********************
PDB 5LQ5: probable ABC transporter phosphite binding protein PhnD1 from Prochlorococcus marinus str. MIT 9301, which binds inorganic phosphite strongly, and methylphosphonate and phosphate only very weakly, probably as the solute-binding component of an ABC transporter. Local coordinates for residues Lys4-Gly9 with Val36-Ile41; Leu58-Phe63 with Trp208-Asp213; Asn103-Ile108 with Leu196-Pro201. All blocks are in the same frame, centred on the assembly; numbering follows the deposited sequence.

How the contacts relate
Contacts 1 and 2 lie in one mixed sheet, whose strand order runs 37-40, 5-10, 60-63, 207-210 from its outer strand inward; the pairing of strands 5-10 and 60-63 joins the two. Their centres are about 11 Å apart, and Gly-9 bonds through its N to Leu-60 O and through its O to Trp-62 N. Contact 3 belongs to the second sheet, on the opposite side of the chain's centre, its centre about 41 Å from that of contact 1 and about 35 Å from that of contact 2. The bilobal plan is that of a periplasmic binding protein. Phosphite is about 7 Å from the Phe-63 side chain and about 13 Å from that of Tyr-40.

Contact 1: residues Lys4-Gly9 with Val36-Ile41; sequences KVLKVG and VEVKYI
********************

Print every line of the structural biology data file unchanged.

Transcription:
PDB 5LQ5: probable ABC transporter phosphite binding protein PhnD1 from Prochlorococcus marinus str. MIT 9301, which binds inorganic phosphite strongly, and methylphosphonate and phosphate only very weakly, probably as the solute-binding component of an ABC transporter. Local coordinates for residues Lys4-Gly9 with Val36-Ile41; Leu58-Phe63 with Trp208-Asp213; Asn103-Ile108 with Leu196-Pro201. All blocks are in the same frame, centred on the assembly; numbering follows the deposited sequence.

How the contacts relate
Contacts 1 and 2 lie in one mixed sheet, whose strand order runs 37-40, 5-10, 60-63, 207-210 from its outer strand inward; the pairing of strands 5-10 and 60-63 joins the two. Their centres are about 11 Å apart, and Gly-9 bonds through its N to Leu-60 O and through its O to Trp-62 N. Contact 3 belongs to the second sheet, on the opposite side of the chain's centre, its centre about 41 Å from that of contact 1 and about 35 Å from that of contact 2. The bilobal plan is that of a periplasmic binding protein. Phosphite is about 7 Å from the Phe-63 side chain and about 13 Å from that of Tyr-40.

Contact 1: residues Lys4-Gly9 with Val36-Ile41; sequences KVLKVG and VEVKYI